The connection between memory and epigenetics has been has been a hot topic over the last couple of years. A recent article in Nature Neuroscience adds a new wrinkle to the subject by showing that DNA methylation helps to save memories, in addition to creating them. Sort of like using the “Keep Until I Delete” function on your TiVo.
As we’ve previously highlighted, similar efforts have already outlined roles for non-coding RNAs, histone methylation, and H4K12 acetylation in memory formation, but less is known about memory maintenance. (So, if you’ve forgotten about these research highlights, one of these mechanisms is probably to blame.)
Savvy scientists from the University of Alabama at Birmingham studied the role that cytosine methylation plays in long-term memory development in trained rats. Their work focused on CpG island methylation in Egr 1, Reln and CaN – genes associated with memory formation.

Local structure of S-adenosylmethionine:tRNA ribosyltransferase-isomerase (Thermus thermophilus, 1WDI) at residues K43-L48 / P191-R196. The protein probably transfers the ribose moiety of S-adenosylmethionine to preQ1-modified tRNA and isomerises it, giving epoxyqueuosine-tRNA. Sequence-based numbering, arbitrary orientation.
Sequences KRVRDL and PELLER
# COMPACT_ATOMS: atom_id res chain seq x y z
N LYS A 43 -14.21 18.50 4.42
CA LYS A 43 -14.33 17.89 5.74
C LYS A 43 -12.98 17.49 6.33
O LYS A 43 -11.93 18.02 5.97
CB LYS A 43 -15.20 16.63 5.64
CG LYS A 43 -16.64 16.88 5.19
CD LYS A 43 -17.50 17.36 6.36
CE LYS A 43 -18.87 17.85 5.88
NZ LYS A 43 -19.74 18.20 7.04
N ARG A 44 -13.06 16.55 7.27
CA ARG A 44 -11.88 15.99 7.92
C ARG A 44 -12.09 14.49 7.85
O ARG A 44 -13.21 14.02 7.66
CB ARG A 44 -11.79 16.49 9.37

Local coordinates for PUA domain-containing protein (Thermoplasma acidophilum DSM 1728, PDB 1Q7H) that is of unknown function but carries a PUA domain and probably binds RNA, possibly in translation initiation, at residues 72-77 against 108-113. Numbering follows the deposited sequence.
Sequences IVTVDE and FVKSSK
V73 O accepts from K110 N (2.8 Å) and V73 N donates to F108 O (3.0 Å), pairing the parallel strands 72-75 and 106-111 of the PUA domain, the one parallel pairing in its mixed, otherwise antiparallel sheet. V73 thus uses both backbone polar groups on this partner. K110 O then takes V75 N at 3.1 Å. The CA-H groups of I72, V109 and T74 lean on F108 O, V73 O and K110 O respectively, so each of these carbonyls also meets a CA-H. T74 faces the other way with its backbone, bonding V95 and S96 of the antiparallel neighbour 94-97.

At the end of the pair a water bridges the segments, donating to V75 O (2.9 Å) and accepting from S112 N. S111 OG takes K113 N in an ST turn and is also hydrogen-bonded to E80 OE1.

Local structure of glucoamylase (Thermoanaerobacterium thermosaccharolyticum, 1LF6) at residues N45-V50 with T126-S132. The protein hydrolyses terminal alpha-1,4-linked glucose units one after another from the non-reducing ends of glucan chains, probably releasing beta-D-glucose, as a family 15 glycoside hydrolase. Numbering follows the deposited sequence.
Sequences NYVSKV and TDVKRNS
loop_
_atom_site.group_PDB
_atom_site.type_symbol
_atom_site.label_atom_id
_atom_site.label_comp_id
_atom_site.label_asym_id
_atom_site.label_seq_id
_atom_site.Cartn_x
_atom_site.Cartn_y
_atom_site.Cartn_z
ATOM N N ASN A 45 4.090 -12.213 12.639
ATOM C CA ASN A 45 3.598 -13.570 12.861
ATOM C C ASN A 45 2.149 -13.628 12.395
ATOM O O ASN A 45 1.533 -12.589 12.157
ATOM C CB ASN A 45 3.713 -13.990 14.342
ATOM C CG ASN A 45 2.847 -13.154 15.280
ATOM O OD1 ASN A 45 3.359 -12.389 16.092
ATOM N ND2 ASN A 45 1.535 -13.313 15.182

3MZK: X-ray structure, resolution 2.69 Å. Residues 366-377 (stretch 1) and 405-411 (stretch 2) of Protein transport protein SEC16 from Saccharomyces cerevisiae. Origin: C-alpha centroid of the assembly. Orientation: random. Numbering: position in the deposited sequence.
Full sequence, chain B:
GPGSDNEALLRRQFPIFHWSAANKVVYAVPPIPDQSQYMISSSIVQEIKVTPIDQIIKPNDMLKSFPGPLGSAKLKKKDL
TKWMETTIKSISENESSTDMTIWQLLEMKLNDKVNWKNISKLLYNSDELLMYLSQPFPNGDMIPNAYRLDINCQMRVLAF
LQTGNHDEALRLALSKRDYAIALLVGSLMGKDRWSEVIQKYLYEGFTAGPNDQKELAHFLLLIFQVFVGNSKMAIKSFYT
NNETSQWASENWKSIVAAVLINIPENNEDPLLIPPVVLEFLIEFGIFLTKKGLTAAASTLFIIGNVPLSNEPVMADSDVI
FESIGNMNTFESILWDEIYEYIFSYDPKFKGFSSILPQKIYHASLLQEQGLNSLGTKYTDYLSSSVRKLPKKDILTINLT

- The team studied temporal changes in CpG island methylation using methylated DNA immunoprecipitation (MeDIP) and saw differential patterning in the onset and persistence of CaN hypermethylation after training.
- Specific changes in DNA methylation were then mapped with bisulfite sequencing, finding CaN hypermethylation only in the conditioned rats.
- They found that the NMDA antagonist drugs MK-801 and AP5 were able to block both memory formation and hypermethylation, confirming the link between the two.
- DNMT inhibitors 5-aza, zeb and RG108 were used to show that, while treatment 1 day after conditioning (before long-term memory formation) showed no effect, infusion at day 30 showed reduced memory formation and hypermethylation, indicating that DNA methylation preserves remote memories.
The hard work put in by UAB’s researchers moves us that much closer to understanding how memory works… but we’re still holding out for something that will help us dominate our friends in Trivial Pursuit. Refresh your memory at Nature Neuroscience, May 2010.